As the Donald Trump Traveling Faux Populist Political Circus winds its way rightward into a merry, malevolent maelstrom of venom, vitriol and violence, I must tear my gaze from that cable news-abetted car wreck for just a moment to address a caustic and cancerous growth on the left.
I freely admit that I spend way too much time nursing my political jones by surfing Daily Kos, Talking Points Memo and The Huffington Post, among other sites. I find that the website articles and diaries about the 2016 Presidential election provide valuable perspective that can’t be gleaned from the shallow, repetitive and all-too-predictable TV news outlets — obsessed as they are with endless horse race prognostication.
But when I drill down into the comment sections on sites like Kos, TPM and HuffPost, I’m increasingly concerned about the alarming tendency of progressives to snatch defeat from the jaws of potential electoral victory. Even as The Donald is torching the Republican establishment and blasting its electoral hopes to smithereens, many liberal Democrats and progressives seem intent on setting their own house ablaze.
Reading the comments on progressive, left-leaning websites reveals an ongoing, self-destructive flame war between passionate supporters of the leading Democratic candidates, Senator Bernie Sanders and Secretary Hillary Clinton.
It’s a disturbing fraternal fight, as “Bernie-bots” and “Clintonites” make critical mistakes of both an historical and politically practical nature.
I’ll state right now that I support Bernie Sanders and his damn near revolutionary economic and social agenda. I would love to see him win the Democratic Party’s nomination. I can also state without equivocation that, should Bernie fail to win the nomination, I will support Hillary Clinton against whoever emerges from the GOP primary scrum.
That said, I’m no political Pollyanna. I know all too well that after a bruising primary fight it’s not always easy for a party to sing “Kumbaya” and come together. Just imagine how hard that will be for the Republicans this year. As I type this, Marco Rubio and John Kasich are both backing off their pledge to back Trump if he’s nominated.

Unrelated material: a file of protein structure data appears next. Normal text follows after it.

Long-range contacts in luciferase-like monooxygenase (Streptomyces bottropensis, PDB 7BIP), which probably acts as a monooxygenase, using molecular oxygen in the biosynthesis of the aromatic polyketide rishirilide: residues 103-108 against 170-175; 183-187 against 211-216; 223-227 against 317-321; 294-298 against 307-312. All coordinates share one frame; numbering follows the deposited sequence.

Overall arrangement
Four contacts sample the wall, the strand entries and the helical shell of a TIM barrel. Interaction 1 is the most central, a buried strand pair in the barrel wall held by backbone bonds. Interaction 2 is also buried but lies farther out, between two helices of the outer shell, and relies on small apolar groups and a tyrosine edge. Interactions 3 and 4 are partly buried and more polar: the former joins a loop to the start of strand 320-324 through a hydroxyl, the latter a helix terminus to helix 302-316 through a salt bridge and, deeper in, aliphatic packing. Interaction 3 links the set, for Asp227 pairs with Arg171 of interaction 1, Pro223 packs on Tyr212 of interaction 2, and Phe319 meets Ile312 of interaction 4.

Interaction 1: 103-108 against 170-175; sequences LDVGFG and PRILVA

That’s why I hate to hear Sanders backers say they’ll never vote for Hillary – and vice versa. Standing on principal is one thing: political suicide is another. Progressives should – and must – do better. That’s the practical part of my argument.
When a Hillary supporter sits out the general election because Bernie won the nomination (and vice versa), he or she may as well pull the lever for Trump or Cruz. That’s the reality of our nation’s current two-party system. (Until, of course, Trump fails to become the GOP nominee and launches his own Quixotic third-party bid.)
As I read them, there are two major threads in the Sanders vs. Clinton commentaries. Both are flawed.
Hillary Clinton, her surrogates, and many of her supporters in the blogosphere flame wars make the essential mistake of criticizing Senator Sanders and his supporters for their idealism. Rather than appeal to that beautiful, energized idealism with a message that can inspire young people and encourage frustrated but hopeful older progressives, Clinton and her campaigners too often drone on about being “practical” and “incremental” and chastise Bernie’s enthused base for wanting “pie-in-the-sky”.
Too many Clintonites view the Bernie-bots as callow youth, lacking the world-weary wisdom that Hillary has gained through her decades of experience. All too often, Hillary and her backers trot out the same stale arguments and dismissive language that the GOP has always used to denigrate progressive policy goals for education, health care and social services — saying that Bernie is “giving things away for free” and “buying votes with free stuff.”
It’s sad to hear Democrats using Republican talking points. And it’s especially demoralizing to hear avowed liberals still using “socialist” and “Democratic Socialism” as dirty words. I would have thought that FDR’s New Deal would have ended that kind of talk. Wouldn’t it be better for those of us on the left to take advantage of Bernie’s candidacy to erase the stigma attached to “socialism”? It’s clearly not a dirty word to millions of young progressives – and 57-year old liberals like me.
Bernie Sanders is running an aspirational campaign – much like candidate Obama did during his first run to the White House. Hillary and her base make a mistake when they dump on the dreamers. If we don’t reach beyond our grasp, we’ll never know how far we can go.